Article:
“We are not in the totality zone, but there is still a great deal of interest,” Widney said, referring to the path of the phenomenon. The Greenville area will see about 90 percent coverage of the sun, versus a total eclipse farther south.
The library secured 200 pairs of glasses from NASA to use for an eclipse viewing event it is hosting at 2 p.m. Monday. The announcement generated a flood of inquiries about purchasing the glasses.
“We averaged about 40 telephone calls a day. We had about 10 people come in daily,” Widney said. It started Monday, she said, when people said they either couldn’t find the glasses locally or they learned the pair they bought online weren’t safe.
To begin to understand a solar eclipse you have to understand how the solar system works. The earth orbits around the sun and the moon orbits around the earth. A solar eclipse occurs when the moon moves between the earth and the sun, casting a shadow on earth, according to the National Aeronautic sand Space Administration.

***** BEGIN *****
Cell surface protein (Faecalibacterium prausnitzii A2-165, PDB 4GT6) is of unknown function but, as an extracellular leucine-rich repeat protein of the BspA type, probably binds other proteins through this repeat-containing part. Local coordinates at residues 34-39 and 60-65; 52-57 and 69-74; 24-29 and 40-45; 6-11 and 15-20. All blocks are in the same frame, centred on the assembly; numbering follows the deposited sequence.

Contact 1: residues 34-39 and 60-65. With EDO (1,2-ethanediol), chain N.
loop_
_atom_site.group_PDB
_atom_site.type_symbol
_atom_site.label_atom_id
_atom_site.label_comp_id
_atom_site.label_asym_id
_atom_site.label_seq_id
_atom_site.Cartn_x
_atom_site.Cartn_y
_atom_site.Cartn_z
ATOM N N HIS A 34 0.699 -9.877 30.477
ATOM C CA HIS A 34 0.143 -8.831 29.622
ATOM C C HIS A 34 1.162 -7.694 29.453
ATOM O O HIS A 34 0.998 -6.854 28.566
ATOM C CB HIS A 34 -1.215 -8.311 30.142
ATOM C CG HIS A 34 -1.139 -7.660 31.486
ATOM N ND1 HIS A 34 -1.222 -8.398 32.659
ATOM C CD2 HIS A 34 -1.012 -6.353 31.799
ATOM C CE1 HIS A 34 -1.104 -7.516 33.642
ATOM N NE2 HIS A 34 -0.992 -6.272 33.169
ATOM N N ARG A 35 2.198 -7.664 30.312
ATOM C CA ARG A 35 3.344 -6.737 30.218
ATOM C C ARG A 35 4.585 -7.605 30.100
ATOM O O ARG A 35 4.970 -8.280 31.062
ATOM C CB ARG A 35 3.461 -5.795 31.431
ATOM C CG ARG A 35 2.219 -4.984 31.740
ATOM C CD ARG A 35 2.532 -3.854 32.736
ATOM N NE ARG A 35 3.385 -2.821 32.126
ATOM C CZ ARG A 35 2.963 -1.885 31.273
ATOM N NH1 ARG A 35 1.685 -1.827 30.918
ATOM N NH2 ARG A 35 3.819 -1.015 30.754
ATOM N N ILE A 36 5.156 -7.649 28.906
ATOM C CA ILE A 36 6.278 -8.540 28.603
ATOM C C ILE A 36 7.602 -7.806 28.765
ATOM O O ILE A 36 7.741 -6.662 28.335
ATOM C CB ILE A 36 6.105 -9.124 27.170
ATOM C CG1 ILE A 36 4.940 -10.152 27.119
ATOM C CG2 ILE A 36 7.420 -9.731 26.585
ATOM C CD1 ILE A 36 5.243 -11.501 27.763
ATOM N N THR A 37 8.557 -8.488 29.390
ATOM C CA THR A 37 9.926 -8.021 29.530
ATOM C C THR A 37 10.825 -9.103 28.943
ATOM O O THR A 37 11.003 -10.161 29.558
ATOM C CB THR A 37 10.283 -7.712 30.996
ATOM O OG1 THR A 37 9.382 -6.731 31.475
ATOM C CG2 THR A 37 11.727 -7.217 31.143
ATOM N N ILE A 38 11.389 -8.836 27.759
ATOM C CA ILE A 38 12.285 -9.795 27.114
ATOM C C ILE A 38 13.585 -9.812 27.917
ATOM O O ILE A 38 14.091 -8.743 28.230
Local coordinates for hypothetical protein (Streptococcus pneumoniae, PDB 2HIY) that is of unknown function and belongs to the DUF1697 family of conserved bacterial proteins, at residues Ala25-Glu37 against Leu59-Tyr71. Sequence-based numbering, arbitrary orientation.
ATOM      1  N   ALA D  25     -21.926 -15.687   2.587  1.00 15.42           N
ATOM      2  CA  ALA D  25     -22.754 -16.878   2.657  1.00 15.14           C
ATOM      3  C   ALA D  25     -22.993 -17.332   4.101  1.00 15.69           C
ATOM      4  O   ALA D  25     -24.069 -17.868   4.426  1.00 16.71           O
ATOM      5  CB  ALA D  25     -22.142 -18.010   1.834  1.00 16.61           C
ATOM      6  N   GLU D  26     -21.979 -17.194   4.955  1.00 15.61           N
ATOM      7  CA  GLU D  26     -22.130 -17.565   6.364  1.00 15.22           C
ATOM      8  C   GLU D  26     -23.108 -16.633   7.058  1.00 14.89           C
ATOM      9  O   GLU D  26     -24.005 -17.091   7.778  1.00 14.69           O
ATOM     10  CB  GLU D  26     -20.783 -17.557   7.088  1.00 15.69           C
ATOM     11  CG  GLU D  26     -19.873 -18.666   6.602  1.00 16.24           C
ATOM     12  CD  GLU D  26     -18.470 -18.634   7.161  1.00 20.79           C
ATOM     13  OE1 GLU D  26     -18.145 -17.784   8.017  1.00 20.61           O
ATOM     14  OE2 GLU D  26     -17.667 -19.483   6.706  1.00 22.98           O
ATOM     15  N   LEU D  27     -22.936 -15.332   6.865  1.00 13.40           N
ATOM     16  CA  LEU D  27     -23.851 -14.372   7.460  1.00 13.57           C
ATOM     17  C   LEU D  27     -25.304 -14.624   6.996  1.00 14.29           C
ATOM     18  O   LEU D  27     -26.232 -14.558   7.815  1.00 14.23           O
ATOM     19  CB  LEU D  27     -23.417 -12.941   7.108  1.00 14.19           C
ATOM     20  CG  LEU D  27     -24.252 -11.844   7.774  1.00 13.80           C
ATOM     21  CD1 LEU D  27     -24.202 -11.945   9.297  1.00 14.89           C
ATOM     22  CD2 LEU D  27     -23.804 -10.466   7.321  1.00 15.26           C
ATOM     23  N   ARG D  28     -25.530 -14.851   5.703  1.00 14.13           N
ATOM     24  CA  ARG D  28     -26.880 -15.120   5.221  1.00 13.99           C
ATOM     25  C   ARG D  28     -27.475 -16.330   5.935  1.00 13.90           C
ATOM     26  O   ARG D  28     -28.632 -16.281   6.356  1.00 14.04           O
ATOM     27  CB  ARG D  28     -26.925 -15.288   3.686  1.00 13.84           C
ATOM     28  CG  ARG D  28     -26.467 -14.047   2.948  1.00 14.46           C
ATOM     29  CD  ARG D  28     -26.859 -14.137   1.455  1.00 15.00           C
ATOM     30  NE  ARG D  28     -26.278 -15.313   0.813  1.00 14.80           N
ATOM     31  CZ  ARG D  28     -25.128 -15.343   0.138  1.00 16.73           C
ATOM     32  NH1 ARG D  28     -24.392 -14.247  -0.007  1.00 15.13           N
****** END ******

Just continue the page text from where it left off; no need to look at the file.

Thee are three types of solar eclipses. In a total eclipse, the sun, moon and earth have to be in a direct line and it looks like the moon is completley blocking the sun. A total solar eclipse is only visible from a small area on earth.
A partial eclipse is when the sun, moon and earth aren’t exactly lined up and the moon appears to block only part of the sun. The third type is an annular eclipse which happens when the moon is farthest from the sun. It looks like a dark disk on top of the sun.
“What’s special about this eclipse is the path it’s taking,” Baker said “It starts in Oregon, crosses the Midwest and comes out on South Carolina into the Atlantic.”
The total solar eclipse will cross 14 states, including western North Carolina, where the total eclipse will be visible around the towns of Murphy, Milltown, Bryson City and Franklin.
The total eclipse’s path also stretches across 251 miles of South Carolina, ending on the coast at McClennanville.